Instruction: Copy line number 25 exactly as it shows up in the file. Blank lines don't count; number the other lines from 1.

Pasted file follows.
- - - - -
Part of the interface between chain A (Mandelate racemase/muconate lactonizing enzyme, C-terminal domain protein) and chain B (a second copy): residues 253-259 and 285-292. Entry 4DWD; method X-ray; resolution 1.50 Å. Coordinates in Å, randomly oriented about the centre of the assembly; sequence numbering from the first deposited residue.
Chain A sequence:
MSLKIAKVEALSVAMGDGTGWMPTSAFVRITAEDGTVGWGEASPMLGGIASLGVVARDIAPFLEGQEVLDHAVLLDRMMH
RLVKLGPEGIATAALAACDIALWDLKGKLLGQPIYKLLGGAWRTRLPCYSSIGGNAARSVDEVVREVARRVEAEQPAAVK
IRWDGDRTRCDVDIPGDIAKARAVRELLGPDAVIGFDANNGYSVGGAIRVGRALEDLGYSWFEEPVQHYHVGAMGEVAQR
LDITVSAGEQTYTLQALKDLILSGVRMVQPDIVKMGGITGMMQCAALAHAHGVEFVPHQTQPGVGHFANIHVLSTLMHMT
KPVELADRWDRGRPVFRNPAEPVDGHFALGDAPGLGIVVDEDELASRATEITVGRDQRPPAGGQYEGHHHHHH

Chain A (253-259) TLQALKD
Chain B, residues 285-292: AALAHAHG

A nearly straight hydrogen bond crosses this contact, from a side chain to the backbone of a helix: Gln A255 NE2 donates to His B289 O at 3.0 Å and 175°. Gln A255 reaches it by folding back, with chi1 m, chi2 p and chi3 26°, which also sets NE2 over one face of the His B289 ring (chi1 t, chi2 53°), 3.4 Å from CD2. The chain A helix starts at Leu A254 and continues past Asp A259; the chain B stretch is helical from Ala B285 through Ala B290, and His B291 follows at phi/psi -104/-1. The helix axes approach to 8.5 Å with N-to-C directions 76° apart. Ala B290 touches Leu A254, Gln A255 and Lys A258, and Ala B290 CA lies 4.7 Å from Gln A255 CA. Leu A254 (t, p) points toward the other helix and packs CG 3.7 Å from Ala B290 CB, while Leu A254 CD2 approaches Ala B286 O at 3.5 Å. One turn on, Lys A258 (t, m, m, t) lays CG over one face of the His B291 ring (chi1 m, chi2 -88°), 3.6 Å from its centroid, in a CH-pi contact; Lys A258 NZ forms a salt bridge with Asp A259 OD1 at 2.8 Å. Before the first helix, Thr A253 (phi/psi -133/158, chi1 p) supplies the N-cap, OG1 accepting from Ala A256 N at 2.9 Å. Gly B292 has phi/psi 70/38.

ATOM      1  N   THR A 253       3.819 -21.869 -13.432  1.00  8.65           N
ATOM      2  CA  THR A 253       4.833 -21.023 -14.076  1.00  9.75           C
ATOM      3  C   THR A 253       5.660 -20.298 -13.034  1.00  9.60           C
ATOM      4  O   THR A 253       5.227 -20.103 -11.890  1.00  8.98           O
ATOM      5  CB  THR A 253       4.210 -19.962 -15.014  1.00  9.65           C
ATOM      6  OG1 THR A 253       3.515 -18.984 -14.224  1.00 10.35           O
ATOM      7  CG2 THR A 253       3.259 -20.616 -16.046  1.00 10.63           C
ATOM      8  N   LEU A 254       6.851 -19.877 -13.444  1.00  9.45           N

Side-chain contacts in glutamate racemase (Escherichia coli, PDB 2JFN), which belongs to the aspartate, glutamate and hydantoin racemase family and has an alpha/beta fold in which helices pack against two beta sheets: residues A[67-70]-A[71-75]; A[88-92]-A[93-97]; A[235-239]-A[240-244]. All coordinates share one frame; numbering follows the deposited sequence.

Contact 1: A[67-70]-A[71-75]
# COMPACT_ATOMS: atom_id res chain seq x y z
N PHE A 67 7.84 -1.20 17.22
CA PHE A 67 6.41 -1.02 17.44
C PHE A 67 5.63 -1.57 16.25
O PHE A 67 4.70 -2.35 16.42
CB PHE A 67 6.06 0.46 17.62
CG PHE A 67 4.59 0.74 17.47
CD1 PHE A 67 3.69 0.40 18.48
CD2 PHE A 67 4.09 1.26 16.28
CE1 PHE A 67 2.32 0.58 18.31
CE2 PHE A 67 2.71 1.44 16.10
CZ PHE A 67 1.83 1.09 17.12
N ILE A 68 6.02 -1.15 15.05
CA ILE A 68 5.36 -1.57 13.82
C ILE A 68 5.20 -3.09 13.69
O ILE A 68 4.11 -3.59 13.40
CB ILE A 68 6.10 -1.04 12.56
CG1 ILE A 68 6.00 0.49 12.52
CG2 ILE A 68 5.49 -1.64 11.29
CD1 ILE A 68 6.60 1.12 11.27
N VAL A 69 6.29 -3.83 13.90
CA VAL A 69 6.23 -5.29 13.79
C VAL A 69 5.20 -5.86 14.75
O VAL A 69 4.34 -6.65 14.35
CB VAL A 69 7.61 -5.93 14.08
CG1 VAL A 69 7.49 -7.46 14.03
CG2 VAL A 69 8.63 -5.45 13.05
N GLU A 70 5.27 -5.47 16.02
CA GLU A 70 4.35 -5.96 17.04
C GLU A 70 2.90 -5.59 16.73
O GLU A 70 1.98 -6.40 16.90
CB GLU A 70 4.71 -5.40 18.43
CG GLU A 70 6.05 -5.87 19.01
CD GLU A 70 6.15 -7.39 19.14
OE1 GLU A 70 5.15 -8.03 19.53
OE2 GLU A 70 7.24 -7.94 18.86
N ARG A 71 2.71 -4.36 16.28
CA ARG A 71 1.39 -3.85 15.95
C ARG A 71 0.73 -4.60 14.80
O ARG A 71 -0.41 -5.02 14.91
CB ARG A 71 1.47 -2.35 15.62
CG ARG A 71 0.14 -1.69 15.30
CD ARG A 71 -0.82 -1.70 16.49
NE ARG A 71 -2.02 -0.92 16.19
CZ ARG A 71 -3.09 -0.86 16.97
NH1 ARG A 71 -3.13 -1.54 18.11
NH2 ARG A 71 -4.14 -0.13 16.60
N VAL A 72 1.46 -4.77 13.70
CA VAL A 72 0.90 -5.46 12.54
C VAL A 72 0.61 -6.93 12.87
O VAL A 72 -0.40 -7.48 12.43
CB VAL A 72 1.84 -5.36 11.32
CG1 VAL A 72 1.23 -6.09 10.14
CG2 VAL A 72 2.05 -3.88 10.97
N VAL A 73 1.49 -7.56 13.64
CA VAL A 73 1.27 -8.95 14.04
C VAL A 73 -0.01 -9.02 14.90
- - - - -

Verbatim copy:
O PHE A 67 4.70 -2.35 16.42